Mix together the cream cheese, farmers’ cheese, sugar, vanilla, matzo meal, and egg until it is well combined. Spoon a 2 to 4 tablespoons of the filling into the crepe, depending on the size you are working with.

Fold the crepe in half over the filling.

Then fold the two sides up and over the filling. Folding the crepe into a neat package.

Lay the crepe into the prepared baking dish. Brush the top of the crepe with the melted butter and continue with the rest of the crepes you want to bake. For those you are not baking, fill and fold them, then wrap them well with plastic wrap, placing a piece of wax paper between them.

It is okay to overlap them slightly. After you have brushed them with butter, sprinkle the tops with a bit of sugar.

Bake for about 20 minutes or until the edges just start to caramelize.

You can also fry the blintzes in butter on the stove for a crisp finish.

Serve the blintzes hot with any of the toppings. My favorite as a kid was apple sauce and sour cream, but I gave them to my boys with strawberry sauce and the last of the season’s fresh peaches.

41 thoughts to “Cheese Blintzes”

  1. Mmmmm, they look delicious.

    I come from a Ukrainian family and nalysnyky (aka blitntzes) were one of my favorite foods growing up. My Baba used to make around a hundred of them for us when she knew we were coming and then freeze them. That way my mom could defrost them for us when we got home to eat (my grandparents were a 12 hour drive to visit). I might just have to do a few posts on some of my favorite Ukrainian foods growing up. Unfortunately my Baba passed away before my love for food fully blossomed and I never had a chance to cook with her. It is certainly one of my only regrets in life that I never took the opportunity to learn from her.

    Thanks so much for bringing some of the warmest memories of my childhood back to life.

    1. Hi Stephan,

      Isn’t it amazing how food provokes such deep memories. It will be interesting to see which foods my boys will remember? I hope you do that series on Baba’s cooking!

      Cheers, Zoë

  2. I used to love the Kiev, sad to hear it’s gone. It was the punk diner of choice, tasy, filling food (the pierogies, too), inexpensive, and close to St. Marks Place and the Bowery in the late 70’s.

  3. Mmm. My mom still makes these occasionally when my sisters and I come over for Sunday breakfast (the best meal of the day), along with tomato sandwiches topped with a spoonful of red caviar (I know, we’re spoiled). As for the farmer’s cheese, she has her favorite brands, but I love making my own. Just stuff an unopened cardboard box of buttermilk into a large pot full of water, bring to a boil, take off the heat and leave overnight. The next day, dump everything into a colander lined with cheesecloth and drain the whey off until you’re happy. It comes out lovely and creamy and perfect for blintzes.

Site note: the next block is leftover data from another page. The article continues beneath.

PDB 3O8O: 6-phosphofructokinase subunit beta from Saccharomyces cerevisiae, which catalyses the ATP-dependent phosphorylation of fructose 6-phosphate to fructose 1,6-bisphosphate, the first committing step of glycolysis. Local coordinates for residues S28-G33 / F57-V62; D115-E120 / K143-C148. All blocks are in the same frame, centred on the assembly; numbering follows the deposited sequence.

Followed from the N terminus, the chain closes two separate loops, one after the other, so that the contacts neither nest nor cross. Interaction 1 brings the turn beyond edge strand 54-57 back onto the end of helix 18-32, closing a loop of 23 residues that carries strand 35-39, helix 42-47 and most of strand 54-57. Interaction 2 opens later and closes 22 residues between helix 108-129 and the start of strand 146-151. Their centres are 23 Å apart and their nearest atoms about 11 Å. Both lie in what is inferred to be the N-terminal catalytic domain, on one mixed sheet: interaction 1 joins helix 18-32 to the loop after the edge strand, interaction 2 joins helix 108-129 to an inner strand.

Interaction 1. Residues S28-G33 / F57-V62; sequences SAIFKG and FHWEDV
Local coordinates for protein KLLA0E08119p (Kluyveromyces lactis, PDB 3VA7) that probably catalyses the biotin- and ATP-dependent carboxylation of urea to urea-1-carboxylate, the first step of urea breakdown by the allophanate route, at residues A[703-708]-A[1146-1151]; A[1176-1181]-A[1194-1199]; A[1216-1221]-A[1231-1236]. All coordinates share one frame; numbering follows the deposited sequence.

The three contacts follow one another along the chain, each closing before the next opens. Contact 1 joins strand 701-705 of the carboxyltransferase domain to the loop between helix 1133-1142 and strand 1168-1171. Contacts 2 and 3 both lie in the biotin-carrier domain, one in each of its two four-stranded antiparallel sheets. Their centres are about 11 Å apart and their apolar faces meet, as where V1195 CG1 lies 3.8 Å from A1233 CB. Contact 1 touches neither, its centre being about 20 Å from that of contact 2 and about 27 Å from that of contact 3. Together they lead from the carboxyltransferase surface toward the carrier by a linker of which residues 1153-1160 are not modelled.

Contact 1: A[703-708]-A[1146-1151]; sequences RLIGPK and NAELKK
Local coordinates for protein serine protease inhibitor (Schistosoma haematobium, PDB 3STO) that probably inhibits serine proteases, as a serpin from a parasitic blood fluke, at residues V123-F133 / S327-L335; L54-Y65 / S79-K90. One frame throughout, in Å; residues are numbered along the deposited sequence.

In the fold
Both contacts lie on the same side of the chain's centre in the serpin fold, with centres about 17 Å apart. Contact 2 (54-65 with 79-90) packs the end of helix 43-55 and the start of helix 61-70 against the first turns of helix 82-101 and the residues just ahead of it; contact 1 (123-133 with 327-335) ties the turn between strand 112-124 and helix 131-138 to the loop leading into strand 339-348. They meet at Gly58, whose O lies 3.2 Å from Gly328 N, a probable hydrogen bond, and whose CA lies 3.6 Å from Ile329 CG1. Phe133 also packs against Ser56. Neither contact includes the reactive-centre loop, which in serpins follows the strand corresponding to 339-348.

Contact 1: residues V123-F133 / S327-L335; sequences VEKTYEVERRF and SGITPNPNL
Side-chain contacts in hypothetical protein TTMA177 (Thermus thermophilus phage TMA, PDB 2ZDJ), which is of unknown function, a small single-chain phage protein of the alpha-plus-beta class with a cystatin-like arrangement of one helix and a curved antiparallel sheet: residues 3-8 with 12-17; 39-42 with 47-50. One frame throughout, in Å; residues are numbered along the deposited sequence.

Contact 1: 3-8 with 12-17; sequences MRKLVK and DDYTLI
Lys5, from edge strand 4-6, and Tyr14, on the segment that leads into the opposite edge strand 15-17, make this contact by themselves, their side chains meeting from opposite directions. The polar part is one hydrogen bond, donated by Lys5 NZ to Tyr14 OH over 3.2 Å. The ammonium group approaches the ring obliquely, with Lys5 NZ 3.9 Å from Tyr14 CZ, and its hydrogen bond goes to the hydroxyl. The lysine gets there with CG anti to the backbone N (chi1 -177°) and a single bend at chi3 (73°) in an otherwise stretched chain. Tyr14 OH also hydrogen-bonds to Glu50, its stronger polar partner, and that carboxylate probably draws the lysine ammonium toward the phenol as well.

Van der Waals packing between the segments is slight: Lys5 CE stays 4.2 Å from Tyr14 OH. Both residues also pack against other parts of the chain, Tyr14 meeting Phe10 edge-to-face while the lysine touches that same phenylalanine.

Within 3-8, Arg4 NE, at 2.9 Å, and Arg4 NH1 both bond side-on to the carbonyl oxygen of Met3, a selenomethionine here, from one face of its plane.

4. These were called palascinta in our home as both parents were from Hungary – they were filled with a combination of pot cheese and cream cheese, made into bundles and then pan fried in butter until golden brown on each side. Sometimes my sisters and I would dust them with confectioners sugar, which they really didn’t need, and they were a sometime treat that we looked forward to.

    1. Hi Louise,

      You can absolutely pan fry these as well. In fact, after I take one or two from the freezer, I’ll pan fry them for a quick breakfast.

      Cheers! Zoë

  5. That looks awesome, beautiful, delicious and fantastic, Zoe you are amezing, also love the story!!! please download more of these great recipes!!! love you lady!!!!

  6. Kiev! Yes! I used to go there all the time back in the early 80’s, when I went with friends to see punk and goth bands down in the Village. I remember how even though we all had so little money, we could always go to Kiev and get a huge bowl of soup and some of that absolutely amazing challah bread – believe it or not (and you probably remember this) that big bowl of soup and bread was only one dollar! Sometimes we’d splash out and get a plate of pierogies or blintzes, as well.

    It’s so sad to think that Kiev is gone. I’ve not been back to New York for over ten years now (moved to Ireland), but this has brought back so many great memories for me. The food there was delicious, and the place itself had a real down-to-earth, old world vibe to it, where people would meet, eat and talk to one another…not just amongst friends, but because the place was always so packed with people, it was always so easy to start or join in with conversations with strangers.